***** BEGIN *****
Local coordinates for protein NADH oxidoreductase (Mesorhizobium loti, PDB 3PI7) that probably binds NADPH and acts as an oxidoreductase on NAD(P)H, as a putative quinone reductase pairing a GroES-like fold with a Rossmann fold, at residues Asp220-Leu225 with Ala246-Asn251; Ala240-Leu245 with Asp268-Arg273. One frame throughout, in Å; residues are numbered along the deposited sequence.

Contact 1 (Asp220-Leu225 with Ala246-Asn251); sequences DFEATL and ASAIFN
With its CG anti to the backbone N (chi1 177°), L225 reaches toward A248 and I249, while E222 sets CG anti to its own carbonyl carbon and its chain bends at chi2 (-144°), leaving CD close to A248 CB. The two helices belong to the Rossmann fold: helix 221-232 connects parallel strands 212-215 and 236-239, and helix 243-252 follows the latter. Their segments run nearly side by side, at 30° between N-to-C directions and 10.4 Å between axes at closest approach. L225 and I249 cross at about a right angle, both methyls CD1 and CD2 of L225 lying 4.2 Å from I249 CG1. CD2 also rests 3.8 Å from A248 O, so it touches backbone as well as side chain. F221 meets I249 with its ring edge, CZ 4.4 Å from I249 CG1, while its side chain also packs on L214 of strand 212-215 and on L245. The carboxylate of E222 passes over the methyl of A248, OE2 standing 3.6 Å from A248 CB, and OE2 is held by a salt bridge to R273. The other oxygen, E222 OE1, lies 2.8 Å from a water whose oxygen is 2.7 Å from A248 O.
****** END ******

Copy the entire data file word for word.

Local coordinates for protein NADH oxidoreductase (Mesorhizobium loti, PDB 3PI7) that probably binds NADPH and acts as an oxidoreductase on NAD(P)H, as a putative quinone reductase pairing a GroES-like fold with a Rossmann fold, at residues Asp220-Leu225 with Ala246-Asn251; Ala240-Leu245 with Asp268-Arg273. One frame throughout, in Å; residues are numbered along the deposited sequence.

Contact 1 (Asp220-Leu225 with Ala246-Asn251); sequences DFEATL and ASAIFN
With its CG anti to the backbone N (chi1 177°), L225 reaches toward A248 and I249, while E222 sets CG anti to its own carbonyl carbon and its chain bends at chi2 (-144°), leaving CD close to A248 CB. The two helices belong to the Rossmann fold: helix 221-232 connects parallel strands 212-215 and 236-239, and helix 243-252 follows the latter. Their segments run nearly side by side, at 30° between N-to-C directions and 10.4 Å between axes at closest approach. L225 and I249 cross at about a right angle, both methyls CD1 and CD2 of L225 lying 4.2 Å from I249 CG1. CD2 also rests 3.8 Å from A248 O, so it touches backbone as well as side chain. F221 meets I249 with its ring edge, CZ 4.4 Å from I249 CG1, while its side chain also packs on L214 of strand 212-215 and on L245. The carboxylate of E222 passes over the methyl of A248, OE2 standing 3.6 Å from A248 CB, and OE2 is held by a salt bridge to R273. The other oxygen, E222 OE1, lies 2.8 Å from a water whose oxygen is 2.7 Å from A248 O.